Precision Plant Breeding – Clarifying ‘What’s in a name?’

Originally published April 26, 2018 in the The Manitoba Cooperator 


Canola Blossoms

Science has always led the way in agriculture, and continues to do so today. Yet advances in plant breeding are being met with skepticism, fear and vehement opposition by many consumers.

Perhaps we aren’t listening closely enough to their concerns. Because we understand the science, we assumed they would too. We’ve failed in telling our story, or at least to the right people. Farmers are great at connecting with other farmers but we need to go beyond our online echo chambers and ensure we’re reaching the end-users.

While we’ve lagged behind, fear-based marketing campaigns have swayed consumers while activists continue to stand in the way of efficient, leading-edge plant breeding methods.

We’re frustrated, but we shouldn’t be surprised.

At medical appointments when doctors use confusing terminology, we stop and ask them to explain in terms we can understand. The same can be said for any expert – they know the technical terms and acronyms specific to their fields, but if they’re trying to convey a message, layman’s terms are needed.

Yet in agriculture we continue to use terms such as GMO, GE, GM, transgenic, CRISPR, TALEN, genome/gene editing and biotech crops. No wonder there is apprehension and confusion. Even when people do not know what a GMO is, they believe it something that should be feared and avoided. See “What’s a GMO?” for Jimmy Kimmel’s take on the subject. He sent a camera crew to a farmers’ market near his studio to ask people what they thought GMO meant.

GMO is now a widely recognized, often misused and misunderstood term. It’s used extensively by media and marketers alike. We can’t abandon it, but we can shift to clearer, all-encompassing terminology which covers all the latest advances.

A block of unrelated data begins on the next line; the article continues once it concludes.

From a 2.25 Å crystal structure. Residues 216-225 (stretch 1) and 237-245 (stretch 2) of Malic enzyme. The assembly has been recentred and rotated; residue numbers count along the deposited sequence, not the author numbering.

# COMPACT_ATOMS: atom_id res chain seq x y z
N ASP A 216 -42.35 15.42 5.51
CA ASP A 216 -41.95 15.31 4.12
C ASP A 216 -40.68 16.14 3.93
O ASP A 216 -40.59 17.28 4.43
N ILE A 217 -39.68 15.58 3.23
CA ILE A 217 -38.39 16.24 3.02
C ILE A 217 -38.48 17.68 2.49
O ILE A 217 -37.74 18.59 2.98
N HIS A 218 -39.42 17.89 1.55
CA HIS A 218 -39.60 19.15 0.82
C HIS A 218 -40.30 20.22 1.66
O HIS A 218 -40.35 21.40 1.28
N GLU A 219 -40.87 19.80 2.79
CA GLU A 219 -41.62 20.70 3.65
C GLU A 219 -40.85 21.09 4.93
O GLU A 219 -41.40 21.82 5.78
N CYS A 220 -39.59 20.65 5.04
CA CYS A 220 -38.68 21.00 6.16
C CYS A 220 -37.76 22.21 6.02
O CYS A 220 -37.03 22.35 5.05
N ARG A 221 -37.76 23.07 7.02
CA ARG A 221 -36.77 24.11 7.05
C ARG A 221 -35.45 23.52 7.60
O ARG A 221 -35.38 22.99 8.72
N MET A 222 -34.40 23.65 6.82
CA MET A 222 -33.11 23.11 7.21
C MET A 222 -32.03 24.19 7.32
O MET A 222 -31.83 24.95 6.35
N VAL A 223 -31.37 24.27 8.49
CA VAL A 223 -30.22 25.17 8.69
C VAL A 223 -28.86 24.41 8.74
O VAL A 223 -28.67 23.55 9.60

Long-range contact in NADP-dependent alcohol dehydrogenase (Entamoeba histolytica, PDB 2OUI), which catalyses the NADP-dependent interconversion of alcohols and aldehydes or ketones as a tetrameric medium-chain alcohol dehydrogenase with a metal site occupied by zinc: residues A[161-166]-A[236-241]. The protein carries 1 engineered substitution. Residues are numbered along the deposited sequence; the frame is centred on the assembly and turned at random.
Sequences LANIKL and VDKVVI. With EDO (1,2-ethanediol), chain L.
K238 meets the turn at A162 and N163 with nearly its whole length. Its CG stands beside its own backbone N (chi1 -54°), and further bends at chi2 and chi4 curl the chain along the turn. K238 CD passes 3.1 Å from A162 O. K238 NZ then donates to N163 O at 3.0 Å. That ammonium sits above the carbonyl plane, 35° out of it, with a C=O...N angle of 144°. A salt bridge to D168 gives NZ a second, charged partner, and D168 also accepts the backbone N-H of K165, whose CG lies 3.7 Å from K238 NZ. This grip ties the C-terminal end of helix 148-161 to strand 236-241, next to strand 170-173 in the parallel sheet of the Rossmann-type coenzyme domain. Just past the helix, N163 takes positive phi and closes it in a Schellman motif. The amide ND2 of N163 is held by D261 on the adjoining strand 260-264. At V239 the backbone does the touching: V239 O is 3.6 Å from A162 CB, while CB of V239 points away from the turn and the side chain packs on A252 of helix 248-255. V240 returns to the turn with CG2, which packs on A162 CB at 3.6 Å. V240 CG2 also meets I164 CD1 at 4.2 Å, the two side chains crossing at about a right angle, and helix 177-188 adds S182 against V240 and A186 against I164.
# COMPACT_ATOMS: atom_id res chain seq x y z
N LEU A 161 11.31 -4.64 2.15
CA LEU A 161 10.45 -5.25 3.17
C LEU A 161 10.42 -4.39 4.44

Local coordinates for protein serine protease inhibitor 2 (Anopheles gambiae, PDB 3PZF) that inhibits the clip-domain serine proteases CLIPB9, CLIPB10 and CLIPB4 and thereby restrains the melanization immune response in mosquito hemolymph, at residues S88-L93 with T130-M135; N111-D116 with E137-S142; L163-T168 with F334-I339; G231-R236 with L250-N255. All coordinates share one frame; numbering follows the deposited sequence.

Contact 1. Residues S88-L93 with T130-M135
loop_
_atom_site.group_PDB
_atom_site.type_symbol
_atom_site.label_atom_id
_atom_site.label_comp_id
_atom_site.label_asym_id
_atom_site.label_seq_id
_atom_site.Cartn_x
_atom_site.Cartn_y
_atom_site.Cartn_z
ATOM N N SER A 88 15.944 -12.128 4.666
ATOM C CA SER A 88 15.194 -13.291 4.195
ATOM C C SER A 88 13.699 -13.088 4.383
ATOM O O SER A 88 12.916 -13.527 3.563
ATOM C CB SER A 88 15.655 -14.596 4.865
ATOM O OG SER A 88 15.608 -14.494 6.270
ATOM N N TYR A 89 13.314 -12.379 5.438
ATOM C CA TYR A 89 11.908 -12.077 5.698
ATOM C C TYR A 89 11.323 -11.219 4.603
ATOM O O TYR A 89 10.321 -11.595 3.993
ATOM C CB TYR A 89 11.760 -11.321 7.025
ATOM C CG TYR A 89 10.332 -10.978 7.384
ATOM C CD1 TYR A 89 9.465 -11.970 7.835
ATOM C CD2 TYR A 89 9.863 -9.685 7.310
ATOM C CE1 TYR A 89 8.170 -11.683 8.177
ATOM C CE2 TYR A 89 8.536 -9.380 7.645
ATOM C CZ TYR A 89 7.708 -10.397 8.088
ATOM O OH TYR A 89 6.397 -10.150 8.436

No matter the type of plant breeding used over the last 10,000 years, the goal has always been the same – genetic improvement. Make the plants better – disease and insect resistant, improved qualities and yields. With newer technologies now available, the process has become extremely precise and efficient. “Precision plant breeding” covers it all in clear, concise and understandable language.

The term is a welcoming, open door to further the conversation as to the benefits on our farms, to the environment, the consumer and those in developing countries.

Precision plant breeding is one of the tools available to help feed our ever-growing world and adapt to changes in the environment. It offers solutions to famine, malnutrition, drought, flooding and disease.

We can’t expect unequivocal acceptance without explanation. We need to effectively communicate to the masses the what, when, why, where and how.

Clearer language is a positive step forward in taking down fences of fear and building bridges of understanding.

Not everyone will be on the same page. But hopefully there will be enough consensus to lead the world to the ultimate goal – abundant, safe, affordable food for all.

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Agvocating through art

Originally published in the July 13, 2017  issue of the Manitoba Cooperator


As farmers we don’t often have the opportunity to celebrate and showcase the crops we grow. So, when the opportunity arises, why not take it?

Earlier this year, our local arts centre asked for exhibit ideas for their boardroom gallery. Considering 2017 is canola’s 50th anniversary, I suggested a display of pictures, products and facts to celebrate. It was built around a blog post from last July entitled, Simply Canola, and inspired by the Canadian Agriculture and Food Museum in Ottawa. The museum is commemorating Canada’s 150th birthday and Canola’s 50th anniversary with a nation-wide travelling exhibition, “Canola: A Canadian Story of Innovation” as well as an on-site exhibit, “Canola! Seeds of Innovation.”

Leanne Campbell photo

By far, canola is one of the most recognized crops we grow. There is no doubt it is the shining star of agriculture across western Canada every summer when it blooms. It isn’t unusual to see people stopping alongside the road to snap a picture, or take a ‘selfie’ against its gorgeous sea of yellow. Even those of us who grow it, are taken in by the allure of those bright and beautiful blossoms. Case in point – my extensive collection of photos from 2016.